Glue Impulse HalfLife
The number of seconds for the glue impulse to decay by one half. Whenever a glued object gets hit, it accumulates a glue impulse force. This controls how fast that force decays.
The amount of accumulated force required to break an internal glue bond.
A value of -1 will prevent the bond from ever breaking. A value of 0 will cause the bond to break with the first external force.
Glue Impulse HalfLife
The number of seconds for the glue impulse to decay by one half. Whenever a glued sub-object gets hit, it accumulates a glue impulse force. This controls how fast that force decays.
Use Volume Based Collision Detection
Turning on this option causes the RBD solver to use a volume representation of this object for collision detection.
The volume representation results in very fast collision detection and very robust results that are tolerant of temporary interpenetrations. The disadvantage is that a volume representation cannot be used to represent a flat object such as a grid, or a hollow sphere.
When this toggle is turned off, the collision detection is geometry-based rather than volume-based. In this case, the collision code will track the trajectories of moving objects over time to find out whether collisions occurred. This allows more accurate results than volume-based collision detection. For this to work, Cache Simulation must be enabled on the DOP network.
The internal representation used for collision detection is converted to visible geometry. This is useful for debugging problems with collision detection.
This parameter controls the color of the guide geometry.
Use ray intersection with the geometry to create an accurate volumetric representation of the geometry.
Instead of using rays to determine if points are inside or outside, evaluate the metaball field.
This should be used with Laser Scanning turned off on geometry that consists solely of metaballs.
Calculate the bounding box for the geometry, and create a volumetric representation that precisely fills that bounding box. This box is always axis aligned in the DOP object’s local space, which is set by the position data.
Use Object Transform bakes the object transform into the geometry’s transform, leaving the Position Data in world space. Turning this off causes the object transform to be send to the Position Data, which causes the object’s local space to be reoriented.
Calculate the bounding sphere for the geometry, and create a volumetric representation that precisely fills that bounding sphere.
Calculate the bounding box for the geometry, and create a volumetric representation that divides that box along its smallest axis. Everything below that plane is considered inside, and everything above is outside.
This mode is primarily useful for creating ground planes or immovable walls.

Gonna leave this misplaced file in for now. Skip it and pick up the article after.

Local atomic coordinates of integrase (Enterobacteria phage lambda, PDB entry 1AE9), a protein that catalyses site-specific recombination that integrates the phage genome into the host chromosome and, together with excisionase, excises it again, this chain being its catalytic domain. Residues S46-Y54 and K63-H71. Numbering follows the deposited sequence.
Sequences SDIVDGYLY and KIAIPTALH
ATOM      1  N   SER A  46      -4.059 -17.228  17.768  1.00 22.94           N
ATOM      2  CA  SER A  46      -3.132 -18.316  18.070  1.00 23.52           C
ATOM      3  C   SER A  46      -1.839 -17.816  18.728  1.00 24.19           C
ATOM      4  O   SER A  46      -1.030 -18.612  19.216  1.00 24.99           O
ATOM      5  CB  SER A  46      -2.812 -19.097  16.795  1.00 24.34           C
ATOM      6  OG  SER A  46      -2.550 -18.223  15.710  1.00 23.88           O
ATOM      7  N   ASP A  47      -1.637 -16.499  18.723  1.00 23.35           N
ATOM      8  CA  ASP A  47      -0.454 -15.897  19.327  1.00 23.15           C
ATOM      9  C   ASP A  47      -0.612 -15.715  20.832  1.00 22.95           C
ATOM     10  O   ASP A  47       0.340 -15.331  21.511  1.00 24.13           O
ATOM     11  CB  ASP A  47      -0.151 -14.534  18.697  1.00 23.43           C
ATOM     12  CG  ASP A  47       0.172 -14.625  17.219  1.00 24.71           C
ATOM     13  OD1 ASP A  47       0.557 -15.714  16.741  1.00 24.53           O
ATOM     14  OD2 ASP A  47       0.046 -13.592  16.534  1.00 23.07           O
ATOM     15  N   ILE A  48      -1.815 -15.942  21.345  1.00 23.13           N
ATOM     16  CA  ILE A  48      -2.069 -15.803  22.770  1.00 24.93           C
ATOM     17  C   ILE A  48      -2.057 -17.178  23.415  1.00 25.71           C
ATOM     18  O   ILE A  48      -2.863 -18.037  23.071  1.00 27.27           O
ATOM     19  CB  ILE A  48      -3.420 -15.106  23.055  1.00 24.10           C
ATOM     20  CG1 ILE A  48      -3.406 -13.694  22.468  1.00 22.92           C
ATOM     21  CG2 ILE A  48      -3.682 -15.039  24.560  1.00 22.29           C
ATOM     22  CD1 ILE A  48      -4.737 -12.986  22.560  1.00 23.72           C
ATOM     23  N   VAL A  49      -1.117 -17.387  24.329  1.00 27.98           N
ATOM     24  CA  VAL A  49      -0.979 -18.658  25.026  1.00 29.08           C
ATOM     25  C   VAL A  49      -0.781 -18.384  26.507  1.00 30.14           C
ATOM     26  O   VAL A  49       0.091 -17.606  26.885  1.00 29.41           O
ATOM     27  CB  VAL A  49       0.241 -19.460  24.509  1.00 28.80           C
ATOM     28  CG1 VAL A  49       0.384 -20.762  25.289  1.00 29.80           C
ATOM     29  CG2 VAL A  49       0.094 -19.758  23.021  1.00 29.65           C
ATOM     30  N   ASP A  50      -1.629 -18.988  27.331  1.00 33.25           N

Use the distance to the surface or curve. If the Offset Surface is 0, no volume will be made. A positive offset surface will create just that - an offset volume around the object’s surface. This is useful for turning thin objects or wires into actual solids.
The divisions are ignored in this mode, instead they are computed from the first volume or VDB primitive in the geometry. The computed divisions are chosen to match the voxel size of the source volume. The volume primitive is sampled raw and treated as a signed distance field. The assumption is that the source is the output of an Iso Offset or VDB From Polygons SOP. If it isn’t a true signed distance fields, unusual things may happen with RBD collisions.
If Non Square is chosen, the specified size is divided into the given number of divisions of voxels. However, the sides of these voxels may not be equal, possibly leading to distorted simulations.
When an axis is specified, that axis is considered authoritative for determining the number of divisions. The chosen axis' size will be divided by the uniform divisions to yield the voxel size. The divisions for the other axes will then be adjusted to the closest integer multiple that fits in the required size.
Finally, the size along non-chosen axes will be changed to represent uniform voxel sizes. If the Max Axis option is chosen, the maximum sized axis is used.
When By Size is chosen, the Division Size will be used to compute the number of voxels that fit in the given sized box.
Controls the creation of the volumetric representation of this object. This should be set fine enough to capture the desired features of the geometry.
The resolution of the key axis on the voxel grid. This allows you to control the overall resolution with one parameter and still preserve uniform voxels. The Uniform Voxels option specifies which axis should be used as the reference. It is usually safest to use the maximum axis.
The explicit size of the voxels. The number of voxels will be computed by fitting an integer number of voxels of this size into the given bounds.
In laser scan mode the volumetric representation is built by sending rays along the primary axes. Only the closest and farthest intersections are used. The space between these two points is classified as inside, and the rest outside.
The laser scan mode will work even with geometry which has poorly defined normals, self intersects, or is not fully watertight. The disadvantage is that interior features can’t be represented as they are not detected.
When laser scanning is turned off, the volumetric representation is still built by sending rays along the primary axes. All intersections are found, however. Each pair of intersections is tested to see if the segment is inside or outside. This relies on the normal of the geometry being well defined (i.e., manifold, no self intersections), and the geometry being watertight. Complicated shapes with holes can be accurately represented, however.